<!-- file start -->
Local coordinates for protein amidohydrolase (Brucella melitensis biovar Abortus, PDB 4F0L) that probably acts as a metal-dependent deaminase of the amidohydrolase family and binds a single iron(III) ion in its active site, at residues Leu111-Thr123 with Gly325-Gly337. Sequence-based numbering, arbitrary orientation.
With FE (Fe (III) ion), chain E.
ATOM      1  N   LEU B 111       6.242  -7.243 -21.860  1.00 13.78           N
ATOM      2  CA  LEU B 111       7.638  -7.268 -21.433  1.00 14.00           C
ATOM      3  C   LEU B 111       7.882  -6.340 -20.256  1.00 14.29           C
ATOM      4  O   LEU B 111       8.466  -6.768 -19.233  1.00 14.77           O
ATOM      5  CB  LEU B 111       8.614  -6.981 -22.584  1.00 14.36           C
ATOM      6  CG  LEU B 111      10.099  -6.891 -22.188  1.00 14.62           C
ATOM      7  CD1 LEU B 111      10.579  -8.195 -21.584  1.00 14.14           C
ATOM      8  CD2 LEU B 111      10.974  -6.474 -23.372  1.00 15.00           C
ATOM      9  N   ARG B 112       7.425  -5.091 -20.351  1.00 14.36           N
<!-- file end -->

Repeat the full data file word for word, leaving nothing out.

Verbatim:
Local coordinates for protein amidohydrolase (Brucella melitensis biovar Abortus, PDB 4F0L) that probably acts as a metal-dependent deaminase of the amidohydrolase family and binds a single iron(III) ion in its active site, at residues Leu111-Thr123 with Gly325-Gly337. Sequence-based numbering, arbitrary orientation.
With FE (Fe (III) ion), chain E.
ATOM      1  N   LEU B 111       6.242  -7.243 -21.860  1.00 13.78           N
ATOM      2  CA  LEU B 111       7.638  -7.268 -21.433  1.00 14.00           C
ATOM      3  C   LEU B 111       7.882  -6.340 -20.256  1.00 14.29           C
ATOM      4  O   LEU B 111       8.466  -6.768 -19.233  1.00 14.77           O
ATOM      5  CB  LEU B 111       8.614  -6.981 -22.584  1.00 14.36           C
ATOM      6  CG  LEU B 111      10.099  -6.891 -22.188  1.00 14.62           C
ATOM      7  CD1 LEU B 111      10.579  -8.195 -21.584  1.00 14.14           C
ATOM      8  CD2 LEU B 111      10.974  -6.474 -23.372  1.00 15.00           C
ATOM      9  N   ARG B 112       7.425  -5.091 -20.351  1.00 14.36           N